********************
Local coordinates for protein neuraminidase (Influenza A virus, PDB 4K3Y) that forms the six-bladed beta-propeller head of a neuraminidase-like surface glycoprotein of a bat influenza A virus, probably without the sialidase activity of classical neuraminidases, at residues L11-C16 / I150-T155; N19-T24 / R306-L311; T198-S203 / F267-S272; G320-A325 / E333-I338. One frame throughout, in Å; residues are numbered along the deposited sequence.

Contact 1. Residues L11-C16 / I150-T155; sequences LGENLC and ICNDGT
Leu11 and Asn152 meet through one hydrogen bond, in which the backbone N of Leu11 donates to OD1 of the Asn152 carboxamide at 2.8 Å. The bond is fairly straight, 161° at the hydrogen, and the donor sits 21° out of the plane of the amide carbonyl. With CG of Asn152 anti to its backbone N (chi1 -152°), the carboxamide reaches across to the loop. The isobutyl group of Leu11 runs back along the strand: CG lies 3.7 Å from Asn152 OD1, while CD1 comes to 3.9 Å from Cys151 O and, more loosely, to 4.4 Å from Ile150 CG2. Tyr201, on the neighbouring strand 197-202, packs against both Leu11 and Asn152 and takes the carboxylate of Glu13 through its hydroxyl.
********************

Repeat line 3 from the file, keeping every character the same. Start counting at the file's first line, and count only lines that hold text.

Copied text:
Leu11 and Asn152 meet through one hydrogen bond, in which the backbone N of Leu11 donates to OD1 of the Asn152 carboxamide at 2.8 Å. The bond is fairly straight, 161° at the hydrogen, and the donor sits 21° out of the plane of the amide carbonyl. With CG of Asn152 anti to its backbone N (chi1 -152°), the carboxamide reaches across to the loop. The isobutyl group of Leu11 runs back along the strand: CG lies 3.7 Å from Asn152 OD1, while CD1 comes to 3.9 Å from Cys151 O and, more loosely, to 4.4 Å from Ile150 CG2. Tyr201, on the neighbouring strand 197-202, packs against both Leu11 and Asn152 and takes the carboxylate of Glu13 through its hydroxyl.